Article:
KryoFlux - Band Analyser Results


The results from the band analyser are linked below. A fairly complex pattern based process is being used to determine the correct cell size (otherwise the peak shifts distort the values), but if that fails, the system falls back on an average model without the patterns.

When the analyser is uncertain whether a bitcell size is really correct (did not find enough patterns), the math average based cell size is marked with a question mark. Note that the program has no idea whatsoever about expected bitcell sizes or encoding at this point - it identifies potential data using various statistical and pattern based algorithms.

The resulting bitcells can be used to do things like:

  • Derive a reference clock for bitstream decoding - having a perfectly identified bitcell window making decoding errors a lot less likely to happen.
  • Compare with default bitcell sizes for various encodings and help identifying, for example, whether a track was written as FM, MFM or GCR data or even the target system.

On the Commodore 64, valid cell sizes vary depending on the track being read. The default sizes for the various track ranges are:

Track Bit cell
1-17 3.2us
18-24 3.5us
25-30 3.75us
31-35 4us

“Additional” being the sizes for flux transition intervals valid in C64 GCR encoding.

Of course it’s up to the mastering process what was really used, custom disk routines can set any value as long as the data remains readable for the drive and the boot code and associated directory entry is using the default cell size, as the drive uses fixed constants by default.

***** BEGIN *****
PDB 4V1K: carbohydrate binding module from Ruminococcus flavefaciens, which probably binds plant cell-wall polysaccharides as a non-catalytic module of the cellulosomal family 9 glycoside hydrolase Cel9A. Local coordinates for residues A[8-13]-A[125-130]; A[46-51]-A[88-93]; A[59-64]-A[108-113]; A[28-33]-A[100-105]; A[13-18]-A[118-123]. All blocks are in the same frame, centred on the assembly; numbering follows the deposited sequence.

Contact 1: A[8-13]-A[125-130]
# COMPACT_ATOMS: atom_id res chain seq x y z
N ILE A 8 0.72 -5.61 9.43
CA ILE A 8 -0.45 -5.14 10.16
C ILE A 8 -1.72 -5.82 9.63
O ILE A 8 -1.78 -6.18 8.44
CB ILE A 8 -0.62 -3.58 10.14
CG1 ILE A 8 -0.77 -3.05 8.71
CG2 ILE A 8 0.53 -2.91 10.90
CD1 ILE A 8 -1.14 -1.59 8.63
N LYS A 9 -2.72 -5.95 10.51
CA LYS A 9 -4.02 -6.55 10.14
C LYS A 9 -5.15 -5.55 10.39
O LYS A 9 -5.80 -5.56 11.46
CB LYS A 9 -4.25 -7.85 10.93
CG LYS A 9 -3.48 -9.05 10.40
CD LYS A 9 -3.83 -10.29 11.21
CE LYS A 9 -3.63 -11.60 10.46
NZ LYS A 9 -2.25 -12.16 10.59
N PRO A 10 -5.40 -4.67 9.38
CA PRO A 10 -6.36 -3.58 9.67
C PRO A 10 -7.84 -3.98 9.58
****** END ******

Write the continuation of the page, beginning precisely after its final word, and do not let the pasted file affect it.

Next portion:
The program dumps all tracks (of which every second is considered to be a “half-track”). This makes the lists a bit difficult to read since the C64 drives number the tracks from 1, while other systems use track 0 for start. So track 00.0 is track 1 on C64; 01.0 is the half-track between track 1 and track 2; track 02.0 is track 2 and so on.

  • To convert a standard track number to its C64 version, divide the track number by 2 and add 1.
  • To convert from the C64 numbering to normal, subtract 1 from the C64 track number and multiply the result by 2.

C64 Paranoia Complex
It’s easy to see that half-track are unwritten (cell sizes as low as 1.3 us are reported) and that side 1 is not written either. The first 35 tracks are written with the default cell density then there is a protection track 36 using a 3.5us bitcell size. The rest of the disk is unwritten.

C64 Arcade Muscle
Both sides are written. It can be seen that:

  • There is an offset in speed zones as expected; 34.0 (c64 18) switches to 3.5us cell, 32.0 (17) is 3.2us. On side 1 the 3.5us zone starts at 26.1 (14). The difference is exactly 4 (18-14) c64 or 8 normal tracks.
  • Half-tracks are at the same relative position; there is no additional distance apart from the 8 (4) track offset in track distance.

Amiga Jim Power
The MFM DD bitcell size 2us (resulting in 4us, 6us, 8us flux transition intervals valid in DD MFM encoding) is what you can see there apart from the two protection tracks 79.0 and 79.1, where the bitcell size has been changed to about 1.9us.